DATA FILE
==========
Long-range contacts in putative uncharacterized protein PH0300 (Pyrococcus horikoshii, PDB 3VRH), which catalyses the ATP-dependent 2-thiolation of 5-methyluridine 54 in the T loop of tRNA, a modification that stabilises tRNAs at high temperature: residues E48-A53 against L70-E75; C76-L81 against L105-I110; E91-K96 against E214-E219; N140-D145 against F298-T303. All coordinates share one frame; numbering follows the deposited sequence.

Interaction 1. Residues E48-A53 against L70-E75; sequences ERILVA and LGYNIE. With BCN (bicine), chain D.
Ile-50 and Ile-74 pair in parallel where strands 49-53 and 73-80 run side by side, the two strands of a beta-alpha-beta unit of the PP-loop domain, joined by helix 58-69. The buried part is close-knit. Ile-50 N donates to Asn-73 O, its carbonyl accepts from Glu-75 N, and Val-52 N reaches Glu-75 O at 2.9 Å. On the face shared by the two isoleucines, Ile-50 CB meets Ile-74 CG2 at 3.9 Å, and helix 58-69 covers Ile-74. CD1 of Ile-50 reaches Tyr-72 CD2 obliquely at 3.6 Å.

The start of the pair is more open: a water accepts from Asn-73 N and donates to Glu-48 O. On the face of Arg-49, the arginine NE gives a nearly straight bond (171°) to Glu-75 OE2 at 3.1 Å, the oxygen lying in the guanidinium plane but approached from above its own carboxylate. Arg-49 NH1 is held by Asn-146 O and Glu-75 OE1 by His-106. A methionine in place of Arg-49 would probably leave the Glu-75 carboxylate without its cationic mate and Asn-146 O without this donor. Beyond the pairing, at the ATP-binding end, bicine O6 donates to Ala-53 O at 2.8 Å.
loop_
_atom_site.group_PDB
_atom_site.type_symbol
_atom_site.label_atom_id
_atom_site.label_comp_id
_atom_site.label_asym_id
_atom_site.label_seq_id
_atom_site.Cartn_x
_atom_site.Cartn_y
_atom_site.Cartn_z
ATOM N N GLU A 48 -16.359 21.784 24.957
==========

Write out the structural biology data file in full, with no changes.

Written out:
Long-range contacts in putative uncharacterized protein PH0300 (Pyrococcus horikoshii, PDB 3VRH), which catalyses the ATP-dependent 2-thiolation of 5-methyluridine 54 in the T loop of tRNA, a modification that stabilises tRNAs at high temperature: residues E48-A53 against L70-E75; C76-L81 against L105-I110; E91-K96 against E214-E219; N140-D145 against F298-T303. All coordinates share one frame; numbering follows the deposited sequence.

Interaction 1. Residues E48-A53 against L70-E75; sequences ERILVA and LGYNIE. With BCN (bicine), chain D.
Ile-50 and Ile-74 pair in parallel where strands 49-53 and 73-80 run side by side, the two strands of a beta-alpha-beta unit of the PP-loop domain, joined by helix 58-69. The buried part is close-knit. Ile-50 N donates to Asn-73 O, its carbonyl accepts from Glu-75 N, and Val-52 N reaches Glu-75 O at 2.9 Å. On the face shared by the two isoleucines, Ile-50 CB meets Ile-74 CG2 at 3.9 Å, and helix 58-69 covers Ile-74. CD1 of Ile-50 reaches Tyr-72 CD2 obliquely at 3.6 Å.

The start of the pair is more open: a water accepts from Asn-73 N and donates to Glu-48 O. On the face of Arg-49, the arginine NE gives a nearly straight bond (171°) to Glu-75 OE2 at 3.1 Å, the oxygen lying in the guanidinium plane but approached from above its own carboxylate. Arg-49 NH1 is held by Asn-146 O and Glu-75 OE1 by His-106. A methionine in place of Arg-49 would probably leave the Glu-75 carboxylate without its cationic mate and Asn-146 O without this donor. Beyond the pairing, at the ATP-binding end, bicine O6 donates to Ala-53 O at 2.8 Å.
loop_
_atom_site.group_PDB
_atom_site.type_symbol
_atom_site.label_atom_id
_atom_site.label_comp_id
_atom_site.label_asym_id
_atom_site.label_seq_id
_atom_site.Cartn_x
_atom_site.Cartn_y
_atom_site.Cartn_z
ATOM N N GLU A 48 -16.359 21.784 24.957